Outsourcing Models For Training _485x 284

DEFINITION

When outsourcing training services, there are two general approaches, or methodologies, that contractually obligate a buyer and supplier to terms and deliverables: business process outsourcing (BPO) and out-tasking. Within BPO, there are two models: comprehensive and selective. Within out-tasking, there are two models: contracting and licensing.

OVERVIEW

Virtually every company that provides employees or customers with training sources some part of the development, delivery, or administration of that training. There is a common myth among training professionals that companies either choose to outsource or they choose not to, the latter meaning companies will only use internal resources for training services. The reality is that all companies outsource some part of the training function. An important task for training professionals is to determine how these processes should be sourced. Once a professional chooses to use an external supplier, they must then consider which type of sourcing model would be best.

TYPES OF OUTSOURCING MODELS

As stated above, there are two outsourcing models, or methodologies, for sourcing training processes, content, technologies, or services: Business Process Outsourcing and Out-Tasking.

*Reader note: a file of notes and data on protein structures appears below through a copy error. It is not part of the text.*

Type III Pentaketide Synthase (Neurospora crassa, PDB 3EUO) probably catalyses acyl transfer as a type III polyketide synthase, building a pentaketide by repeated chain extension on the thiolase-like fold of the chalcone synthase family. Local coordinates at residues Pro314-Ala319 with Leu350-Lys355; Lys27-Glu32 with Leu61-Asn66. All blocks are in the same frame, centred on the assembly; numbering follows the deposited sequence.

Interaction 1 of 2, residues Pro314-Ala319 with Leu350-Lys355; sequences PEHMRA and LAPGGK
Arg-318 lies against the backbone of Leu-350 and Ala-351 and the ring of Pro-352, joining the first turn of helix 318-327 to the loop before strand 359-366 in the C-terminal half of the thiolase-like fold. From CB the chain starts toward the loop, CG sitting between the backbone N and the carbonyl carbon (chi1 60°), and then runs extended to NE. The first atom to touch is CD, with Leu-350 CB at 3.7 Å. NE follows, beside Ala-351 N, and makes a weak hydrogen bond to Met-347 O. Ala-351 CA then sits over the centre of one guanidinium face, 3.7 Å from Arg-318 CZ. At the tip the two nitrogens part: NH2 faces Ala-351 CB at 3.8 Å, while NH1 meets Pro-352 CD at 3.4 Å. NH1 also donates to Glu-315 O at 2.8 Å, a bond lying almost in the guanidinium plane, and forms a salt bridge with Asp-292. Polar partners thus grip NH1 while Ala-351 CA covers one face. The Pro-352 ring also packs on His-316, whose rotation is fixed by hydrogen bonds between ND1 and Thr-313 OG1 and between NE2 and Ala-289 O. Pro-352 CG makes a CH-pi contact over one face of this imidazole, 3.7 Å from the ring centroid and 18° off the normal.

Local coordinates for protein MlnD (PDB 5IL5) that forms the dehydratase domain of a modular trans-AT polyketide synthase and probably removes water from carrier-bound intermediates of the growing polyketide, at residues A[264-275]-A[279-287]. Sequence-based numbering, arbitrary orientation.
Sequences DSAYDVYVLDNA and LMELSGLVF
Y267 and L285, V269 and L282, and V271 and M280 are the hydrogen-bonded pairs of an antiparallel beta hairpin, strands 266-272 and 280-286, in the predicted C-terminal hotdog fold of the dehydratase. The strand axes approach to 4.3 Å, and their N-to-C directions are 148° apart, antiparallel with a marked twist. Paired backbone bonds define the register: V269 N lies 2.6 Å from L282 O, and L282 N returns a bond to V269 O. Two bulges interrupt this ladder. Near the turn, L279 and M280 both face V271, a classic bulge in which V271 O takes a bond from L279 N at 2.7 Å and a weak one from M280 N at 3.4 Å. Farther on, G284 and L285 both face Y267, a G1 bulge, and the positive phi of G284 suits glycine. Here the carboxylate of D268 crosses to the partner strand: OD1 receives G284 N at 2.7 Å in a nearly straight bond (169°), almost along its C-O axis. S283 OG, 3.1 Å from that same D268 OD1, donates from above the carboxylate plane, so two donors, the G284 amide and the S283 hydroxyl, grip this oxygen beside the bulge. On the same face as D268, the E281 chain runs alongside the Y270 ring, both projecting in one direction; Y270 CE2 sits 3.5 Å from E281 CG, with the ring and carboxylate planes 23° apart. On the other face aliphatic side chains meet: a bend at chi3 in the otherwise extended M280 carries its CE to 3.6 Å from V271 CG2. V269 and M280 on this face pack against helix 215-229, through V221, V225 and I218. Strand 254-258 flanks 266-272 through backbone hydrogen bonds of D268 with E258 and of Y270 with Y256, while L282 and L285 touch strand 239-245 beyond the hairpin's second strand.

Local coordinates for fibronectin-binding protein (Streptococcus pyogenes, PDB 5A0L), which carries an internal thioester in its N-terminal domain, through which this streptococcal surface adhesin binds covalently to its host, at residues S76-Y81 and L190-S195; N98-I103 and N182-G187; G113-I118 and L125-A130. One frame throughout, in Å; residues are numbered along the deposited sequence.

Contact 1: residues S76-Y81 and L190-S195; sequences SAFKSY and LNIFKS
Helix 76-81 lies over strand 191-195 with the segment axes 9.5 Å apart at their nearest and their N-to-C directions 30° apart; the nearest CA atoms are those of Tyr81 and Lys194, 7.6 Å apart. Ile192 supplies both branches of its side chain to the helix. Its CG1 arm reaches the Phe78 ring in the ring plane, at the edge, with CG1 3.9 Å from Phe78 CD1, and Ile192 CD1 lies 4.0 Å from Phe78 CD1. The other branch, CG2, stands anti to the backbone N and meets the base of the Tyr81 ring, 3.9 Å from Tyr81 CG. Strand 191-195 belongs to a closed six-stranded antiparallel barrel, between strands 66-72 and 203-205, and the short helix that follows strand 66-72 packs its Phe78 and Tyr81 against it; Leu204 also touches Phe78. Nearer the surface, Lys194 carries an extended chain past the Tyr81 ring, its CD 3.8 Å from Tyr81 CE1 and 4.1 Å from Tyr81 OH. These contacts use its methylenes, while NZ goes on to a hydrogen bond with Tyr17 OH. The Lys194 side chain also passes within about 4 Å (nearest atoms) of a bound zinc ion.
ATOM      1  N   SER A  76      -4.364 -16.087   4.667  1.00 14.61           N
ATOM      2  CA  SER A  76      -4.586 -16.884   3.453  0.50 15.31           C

There are a number of distinguishing characteristics that differentiate each model. Understanding the intricacies of each model is crucial when determining which model would be best for a contractual engagement. The following questions will help involved parties identify which model would be suitable for their particular engagement.

1. Which party in the deal assumes strategic control of the process or activity being sourced? Buyer or Supplier?

2. Which party in the deal assumes responsibility for the deliverables of the process or activity being sourced? Buyer or Supplier?

3. What is the contracted term, or length of time, of the engagement? Hourly, Daily, Weekly, Monthly, Yearly? Multi-Year?

4. Does the time of the engagement take contractual precedence over all other terms of the engagement, such as process or specified deliverables? Or do the defined deliverables take precedence over the term?

5. What type(s) of financial transactions are embedded in the engagement? Royalties? Payment at completion? Monthly fees? Other transactions?

Business Process Outsourcing (BPO)

Business Process Outsourcing (BPO) is a strategic approach to sourcing whereby a company utilizes an external supplier for the management of a broad set of training processes. BPO is considered a more strategic approach to sourcing because the complexities of managing multiple processes includes higher risk, and the contractual terms are generally more structured and are defined for longer periods of time.